How can we help visitors to the Central Park Zoo navigate easily?
Timeline: 5 weeks
Research Methods: Online Survey, Ethnographic Research, User Research, Blueprint, Strategy and User Experience Design
Team Members: Amy Ashida, Christine Lawton, Yue Yuan and Ning Xu at the SVA IxD
While all zoos are popular places for families, Central Park Zoo is a unique tourist destination in the middle of the city. Families visit from all over the world as part of their New York experience. Currently, young families visiting the zoo feel frustrated by the lack of stroller paths, stroller security, signage, lack of pricing information, and a general feeling of being an afterthought. This frustration takes away from their impression and experience of the zoo itself and may discourage them from returning. By identifying patterns of service gaps, we will be able to suggest ways that the zoo may better serve this core group of guests.
Issues of wayfinding and navigation for young families seems to be a problem for many zoos, not just Central Park. If we could create the best practices for the Central Park Zoo, we might be a good reference for other zoos as well.
According to response to our survey, 88.2% people reported knowing where the bathroom is as a must when they’re in the zoo. And in our interview, the central park zoo employees told us they were asked a lot where the bathrooms, water fountains and ATM are.
We also found there are other issues related to navigation and wayfinding. Here were some key quotes from the visitors interview.
Based on user research we conducted, I created two different personas to represent families that we met in the park.
Mini Customer Journey
As we focused in on wayfinding we found that there were two opportunities for the zoo to make a big and immediate impact for visitors, especially those with young children. As we walked through the user journey we focused on the touch points of signage and the park map as the two places where visitors most depend on finding the information that they need.
FAMILY THEMED MAPS
The first piece of our proposal is creating family themed maps. Hand-held maps are currently given to all visitors as after they buy their tickets. While on location, we watched as visitors unfold these maps and try to digest the information before entering the zoo. After surveying parents we found that the information on the map was overwhelming. What parents prioritize when they are going into the zoo is knowing where the bathrooms were, where they could find food and water, and where the animals were. They also wanted to know the best path for their family would be. Everything else on the current map was extras.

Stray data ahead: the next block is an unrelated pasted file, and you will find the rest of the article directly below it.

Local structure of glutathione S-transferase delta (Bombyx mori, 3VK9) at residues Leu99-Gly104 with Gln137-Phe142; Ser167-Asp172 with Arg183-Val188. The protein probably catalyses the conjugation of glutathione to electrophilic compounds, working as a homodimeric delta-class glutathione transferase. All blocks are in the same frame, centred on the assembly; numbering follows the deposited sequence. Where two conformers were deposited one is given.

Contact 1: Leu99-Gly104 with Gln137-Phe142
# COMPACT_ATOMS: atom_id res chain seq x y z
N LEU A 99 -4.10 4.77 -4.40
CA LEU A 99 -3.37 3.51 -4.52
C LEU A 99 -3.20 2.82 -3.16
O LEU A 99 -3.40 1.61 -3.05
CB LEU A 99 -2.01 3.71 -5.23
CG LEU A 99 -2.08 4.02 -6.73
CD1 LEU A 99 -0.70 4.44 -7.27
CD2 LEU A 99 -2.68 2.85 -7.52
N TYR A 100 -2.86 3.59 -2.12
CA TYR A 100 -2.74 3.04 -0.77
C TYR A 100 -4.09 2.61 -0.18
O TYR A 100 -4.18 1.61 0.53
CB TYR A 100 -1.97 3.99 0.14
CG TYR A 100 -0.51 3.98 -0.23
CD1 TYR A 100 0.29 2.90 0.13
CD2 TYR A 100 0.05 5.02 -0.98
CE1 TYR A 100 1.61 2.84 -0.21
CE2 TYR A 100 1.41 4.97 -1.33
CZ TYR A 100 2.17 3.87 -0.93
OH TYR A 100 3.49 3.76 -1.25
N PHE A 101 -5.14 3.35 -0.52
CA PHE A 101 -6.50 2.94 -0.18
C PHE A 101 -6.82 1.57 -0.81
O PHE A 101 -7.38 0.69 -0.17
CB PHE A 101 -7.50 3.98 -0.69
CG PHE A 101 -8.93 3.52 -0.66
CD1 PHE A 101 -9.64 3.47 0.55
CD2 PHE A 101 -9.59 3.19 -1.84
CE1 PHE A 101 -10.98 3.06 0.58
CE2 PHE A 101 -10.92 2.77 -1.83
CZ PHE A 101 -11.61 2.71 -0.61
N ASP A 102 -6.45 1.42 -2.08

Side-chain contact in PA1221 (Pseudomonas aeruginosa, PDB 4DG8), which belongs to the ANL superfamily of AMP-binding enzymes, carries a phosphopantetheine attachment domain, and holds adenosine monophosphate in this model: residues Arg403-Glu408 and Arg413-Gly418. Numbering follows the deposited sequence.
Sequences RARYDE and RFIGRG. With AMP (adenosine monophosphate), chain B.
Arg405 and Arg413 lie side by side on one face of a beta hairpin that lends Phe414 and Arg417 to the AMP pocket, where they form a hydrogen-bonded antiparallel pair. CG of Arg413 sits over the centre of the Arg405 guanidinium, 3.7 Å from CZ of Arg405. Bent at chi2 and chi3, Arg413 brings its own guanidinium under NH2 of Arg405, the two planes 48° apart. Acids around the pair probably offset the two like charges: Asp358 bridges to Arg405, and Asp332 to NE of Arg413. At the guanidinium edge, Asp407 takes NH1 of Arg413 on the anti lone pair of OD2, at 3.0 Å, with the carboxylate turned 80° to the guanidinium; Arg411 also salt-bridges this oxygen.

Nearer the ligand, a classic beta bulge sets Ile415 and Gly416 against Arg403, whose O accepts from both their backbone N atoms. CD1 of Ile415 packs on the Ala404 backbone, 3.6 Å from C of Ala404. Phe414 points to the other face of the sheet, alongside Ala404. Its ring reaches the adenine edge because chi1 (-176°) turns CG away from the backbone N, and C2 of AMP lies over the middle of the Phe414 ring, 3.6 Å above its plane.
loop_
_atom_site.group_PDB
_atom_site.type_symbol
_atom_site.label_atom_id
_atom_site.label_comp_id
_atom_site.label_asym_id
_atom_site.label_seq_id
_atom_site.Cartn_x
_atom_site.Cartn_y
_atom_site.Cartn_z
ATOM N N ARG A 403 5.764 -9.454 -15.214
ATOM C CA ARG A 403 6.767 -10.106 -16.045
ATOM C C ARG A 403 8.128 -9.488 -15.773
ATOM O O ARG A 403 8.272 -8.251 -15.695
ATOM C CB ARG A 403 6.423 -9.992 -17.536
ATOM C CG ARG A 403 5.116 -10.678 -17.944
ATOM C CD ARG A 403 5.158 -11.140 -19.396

Design Solution I:
To help families have the best experience and avoid day-ruining moments we recommend creating family-specific maps that are handed out when visitors buy their tickets.
- The information on these maps should be simplified to just the essentials.
- Different maps should be provided for families with different needs.
- The Stair Free map shows families which paths they can take to avoid stairs, which buildings don’t allow strollers, and where stroller parking is for when they need it.
- The Adventure map will show families where the interactive exhibits are for older children (and adults) who prefer exploring and don’t mind a few stairs.
- This map could also be useful for senior citizens or people with mobility problems.
- These new maps will help families prepare before they enter the zoo so they can have more control over the experience they have.
During our research we found many places where the service was failing visitors because of unclear signage. To start, because of poor signage it is difficult for visitors to even locate the entrance of the zoo. After entering the signs on the building are difficult to read. Adding to the problem it is unclear which doors visitors should enter and exit through until they are about to open the door. Inside buildings the elevators are unmarked and difficult to identify. Finally, stroller parking is poorly marked, visitors aren’t aware of restrictions until they are at the door, and the signs for parking are low and are easily blocked by other visitors.
Design Solution II: